On March 18, EPA released a Supplemental Notice of Proposed Rulemaking (SNPRM) to clarify the scope of the 2018 proposed rule “Strengthening Transparency in Regulatory Science.” The original rulemaking is designed to make information that influences certain EPA rulemakings publicly accessible.
In this week's Roundup, a Wyoming oil production facility pays $115,000 to resolve alleged violations related to two improper releases. Plus, EPA fines an industrial metalworking company in Arizona for allegedly violating their fugitive dust plan from a previous settlement.
The 49 CFR explicitly states that “hazmat employers” must ensure their “hazmat employees” are training to perform their essential job functions [49 CFR 172.702(a)]. But who exactly needs training and what kind of training is required? We answer these questions and more.
A hazardous waste facility near Arlington, Oregon has been put on notice for allegedly dumping over 2.5 million pounds of radioactive fracking waste at its landfill, according to the Oregon Department of Energy (ODOE). Oregon law prohibits disposal of radioactive waste in the state.
Fearing a supply shortage of N95 filtering facepiece respirators due to the COVID-19 outbreak in the US, OSHA issued temporary enforcement guidance related to the Respiratory Protection Standard at 29 CFR 1910.134.
It's been nearly two years since EPA's electronic hazardous waste manifest system went live. We look at why so few manifests have been submitted electronically so far, and why you should make the switch as soon as you can.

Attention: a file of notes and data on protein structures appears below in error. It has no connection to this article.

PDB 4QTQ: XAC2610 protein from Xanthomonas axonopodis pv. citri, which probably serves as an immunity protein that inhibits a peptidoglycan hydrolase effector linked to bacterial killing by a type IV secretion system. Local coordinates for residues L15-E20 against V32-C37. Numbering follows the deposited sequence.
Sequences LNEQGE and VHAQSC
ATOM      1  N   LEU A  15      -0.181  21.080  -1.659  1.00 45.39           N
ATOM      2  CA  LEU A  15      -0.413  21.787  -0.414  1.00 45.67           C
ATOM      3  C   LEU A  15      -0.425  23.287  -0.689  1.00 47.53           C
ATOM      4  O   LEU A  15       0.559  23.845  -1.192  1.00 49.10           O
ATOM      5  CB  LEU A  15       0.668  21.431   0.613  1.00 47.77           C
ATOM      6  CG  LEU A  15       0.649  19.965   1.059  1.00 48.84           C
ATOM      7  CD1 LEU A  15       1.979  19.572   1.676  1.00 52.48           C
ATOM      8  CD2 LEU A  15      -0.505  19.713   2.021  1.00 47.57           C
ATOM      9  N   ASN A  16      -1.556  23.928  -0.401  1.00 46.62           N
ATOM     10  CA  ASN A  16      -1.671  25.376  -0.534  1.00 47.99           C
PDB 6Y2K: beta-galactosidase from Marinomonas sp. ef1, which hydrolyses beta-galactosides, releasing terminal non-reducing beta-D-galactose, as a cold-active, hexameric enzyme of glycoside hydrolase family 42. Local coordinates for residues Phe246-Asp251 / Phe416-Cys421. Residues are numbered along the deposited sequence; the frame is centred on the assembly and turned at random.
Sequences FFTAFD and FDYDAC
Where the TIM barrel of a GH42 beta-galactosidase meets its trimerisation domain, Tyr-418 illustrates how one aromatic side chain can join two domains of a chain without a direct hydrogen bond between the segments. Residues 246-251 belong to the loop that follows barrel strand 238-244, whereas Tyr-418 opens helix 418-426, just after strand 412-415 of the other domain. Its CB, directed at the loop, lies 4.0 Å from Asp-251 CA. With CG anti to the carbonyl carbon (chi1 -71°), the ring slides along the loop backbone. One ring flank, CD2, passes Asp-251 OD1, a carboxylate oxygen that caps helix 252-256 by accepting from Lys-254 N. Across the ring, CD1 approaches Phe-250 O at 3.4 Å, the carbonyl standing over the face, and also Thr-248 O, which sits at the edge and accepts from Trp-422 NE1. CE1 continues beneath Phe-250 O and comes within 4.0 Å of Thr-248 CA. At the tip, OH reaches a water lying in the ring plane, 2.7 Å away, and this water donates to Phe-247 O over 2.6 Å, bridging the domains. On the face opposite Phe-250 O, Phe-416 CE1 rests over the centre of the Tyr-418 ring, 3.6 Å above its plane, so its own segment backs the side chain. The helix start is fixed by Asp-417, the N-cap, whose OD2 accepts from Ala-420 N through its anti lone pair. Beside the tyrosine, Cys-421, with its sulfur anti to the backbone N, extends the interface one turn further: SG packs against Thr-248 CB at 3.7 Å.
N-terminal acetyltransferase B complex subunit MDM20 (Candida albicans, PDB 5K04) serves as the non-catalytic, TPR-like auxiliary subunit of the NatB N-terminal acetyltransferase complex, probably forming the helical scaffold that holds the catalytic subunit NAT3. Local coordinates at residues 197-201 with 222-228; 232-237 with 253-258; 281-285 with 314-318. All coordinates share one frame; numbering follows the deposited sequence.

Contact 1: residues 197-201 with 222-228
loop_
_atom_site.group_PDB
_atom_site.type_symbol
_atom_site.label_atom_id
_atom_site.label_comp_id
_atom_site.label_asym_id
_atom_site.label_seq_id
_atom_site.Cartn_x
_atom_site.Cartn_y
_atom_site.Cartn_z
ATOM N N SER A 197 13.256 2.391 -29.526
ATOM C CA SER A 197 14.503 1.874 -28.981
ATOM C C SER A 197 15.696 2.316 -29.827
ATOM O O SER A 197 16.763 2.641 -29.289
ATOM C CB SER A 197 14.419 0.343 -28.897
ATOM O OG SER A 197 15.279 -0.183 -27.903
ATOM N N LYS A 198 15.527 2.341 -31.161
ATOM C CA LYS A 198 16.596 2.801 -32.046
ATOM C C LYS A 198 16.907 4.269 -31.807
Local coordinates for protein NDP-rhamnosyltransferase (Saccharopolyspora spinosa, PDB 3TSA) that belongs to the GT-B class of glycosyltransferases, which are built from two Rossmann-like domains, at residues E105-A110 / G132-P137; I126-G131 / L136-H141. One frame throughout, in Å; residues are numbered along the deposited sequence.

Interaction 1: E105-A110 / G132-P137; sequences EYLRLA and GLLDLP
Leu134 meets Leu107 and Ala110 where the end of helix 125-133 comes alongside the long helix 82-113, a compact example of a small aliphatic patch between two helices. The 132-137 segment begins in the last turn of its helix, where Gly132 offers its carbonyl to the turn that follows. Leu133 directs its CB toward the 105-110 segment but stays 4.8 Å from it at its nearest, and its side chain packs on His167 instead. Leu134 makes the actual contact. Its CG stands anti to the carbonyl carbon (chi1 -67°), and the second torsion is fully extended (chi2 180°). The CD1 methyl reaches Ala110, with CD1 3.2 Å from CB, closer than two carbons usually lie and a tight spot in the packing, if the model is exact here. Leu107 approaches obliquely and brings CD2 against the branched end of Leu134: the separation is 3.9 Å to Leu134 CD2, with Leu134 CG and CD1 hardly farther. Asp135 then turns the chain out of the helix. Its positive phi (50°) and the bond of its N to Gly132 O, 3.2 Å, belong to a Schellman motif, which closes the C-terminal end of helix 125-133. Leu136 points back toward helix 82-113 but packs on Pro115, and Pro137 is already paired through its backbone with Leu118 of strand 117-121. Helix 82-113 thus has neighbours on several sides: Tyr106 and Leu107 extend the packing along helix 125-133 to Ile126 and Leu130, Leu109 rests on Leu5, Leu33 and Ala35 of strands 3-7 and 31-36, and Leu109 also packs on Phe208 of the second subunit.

In this week's Roundup, a pipeline company agrees to pay over $60 million to resolve alleged Clean Water Act violations from a 2015 oil spill outside Santa Barbara, CA. Plus, a Virginia recycling facility settles with EPA for $50K over alleged hazardous waste violations.
Does the EPA require you to dispose of the product when it reaches its expiration date? No! Here are three strategies that may help prevent your commercial chemical products from adding to your RCRA compliance burden.
OSHA, EPA, and US DOT have made agency guidance easier to access, as required by Executive Order.
In this week's Roundup, an explosives manufacturer in Missouri is set to pay nearly $3 million for alleged improper disposal of explosives among other RCRA and Clean Water Act violations. Plus, EPA settles with an Arizona cold storage facility for $124K over alleged violations of chemical accident prevention regulations.
Click to receive the latest EH&S news updates from Lion by email.
To record or not to record? That is the question when an employee gets sick or injured at work. In most cases, injuries that occur at work are work-related and must be recorded to maintain compliance with OSHA regulation. That said, OSHA provides nine specific exceptions to this general rule.